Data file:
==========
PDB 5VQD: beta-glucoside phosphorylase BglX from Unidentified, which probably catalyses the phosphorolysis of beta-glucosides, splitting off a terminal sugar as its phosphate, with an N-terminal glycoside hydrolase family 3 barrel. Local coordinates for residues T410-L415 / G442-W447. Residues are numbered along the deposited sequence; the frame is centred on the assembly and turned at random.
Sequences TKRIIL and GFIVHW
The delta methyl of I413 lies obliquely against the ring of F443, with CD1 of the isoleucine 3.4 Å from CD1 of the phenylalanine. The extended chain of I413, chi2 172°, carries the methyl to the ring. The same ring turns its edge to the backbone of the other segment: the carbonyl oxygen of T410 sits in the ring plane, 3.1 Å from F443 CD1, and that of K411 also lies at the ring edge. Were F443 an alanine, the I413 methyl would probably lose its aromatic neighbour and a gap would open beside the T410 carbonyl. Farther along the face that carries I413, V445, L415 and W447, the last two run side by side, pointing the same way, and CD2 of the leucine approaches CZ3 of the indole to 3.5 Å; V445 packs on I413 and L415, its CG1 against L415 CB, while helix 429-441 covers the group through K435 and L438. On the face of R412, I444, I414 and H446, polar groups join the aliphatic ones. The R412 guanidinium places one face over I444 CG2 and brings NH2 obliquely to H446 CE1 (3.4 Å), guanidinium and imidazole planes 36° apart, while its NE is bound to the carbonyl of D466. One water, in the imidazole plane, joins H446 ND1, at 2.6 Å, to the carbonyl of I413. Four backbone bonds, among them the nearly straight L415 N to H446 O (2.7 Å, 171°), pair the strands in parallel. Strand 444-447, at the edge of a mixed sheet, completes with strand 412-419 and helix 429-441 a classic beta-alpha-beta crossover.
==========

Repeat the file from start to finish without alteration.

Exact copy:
PDB 5VQD: beta-glucoside phosphorylase BglX from Unidentified, which probably catalyses the phosphorolysis of beta-glucosides, splitting off a terminal sugar as its phosphate, with an N-terminal glycoside hydrolase family 3 barrel. Local coordinates for residues T410-L415 / G442-W447. Residues are numbered along the deposited sequence; the frame is centred on the assembly and turned at random.
Sequences TKRIIL and GFIVHW
The delta methyl of I413 lies obliquely against the ring of F443, with CD1 of the isoleucine 3.4 Å from CD1 of the phenylalanine. The extended chain of I413, chi2 172°, carries the methyl to the ring. The same ring turns its edge to the backbone of the other segment: the carbonyl oxygen of T410 sits in the ring plane, 3.1 Å from F443 CD1, and that of K411 also lies at the ring edge. Were F443 an alanine, the I413 methyl would probably lose its aromatic neighbour and a gap would open beside the T410 carbonyl. Farther along the face that carries I413, V445, L415 and W447, the last two run side by side, pointing the same way, and CD2 of the leucine approaches CZ3 of the indole to 3.5 Å; V445 packs on I413 and L415, its CG1 against L415 CB, while helix 429-441 covers the group through K435 and L438. On the face of R412, I444, I414 and H446, polar groups join the aliphatic ones. The R412 guanidinium places one face over I444 CG2 and brings NH2 obliquely to H446 CE1 (3.4 Å), guanidinium and imidazole planes 36° apart, while its NE is bound to the carbonyl of D466. One water, in the imidazole plane, joins H446 ND1, at 2.6 Å, to the carbonyl of I413. Four backbone bonds, among them the nearly straight L415 N to H446 O (2.7 Å, 171°), pair the strands in parallel. Strand 444-447, at the edge of a mixed sheet, completes with strand 412-419 and helix 429-441 a classic beta-alpha-beta crossover.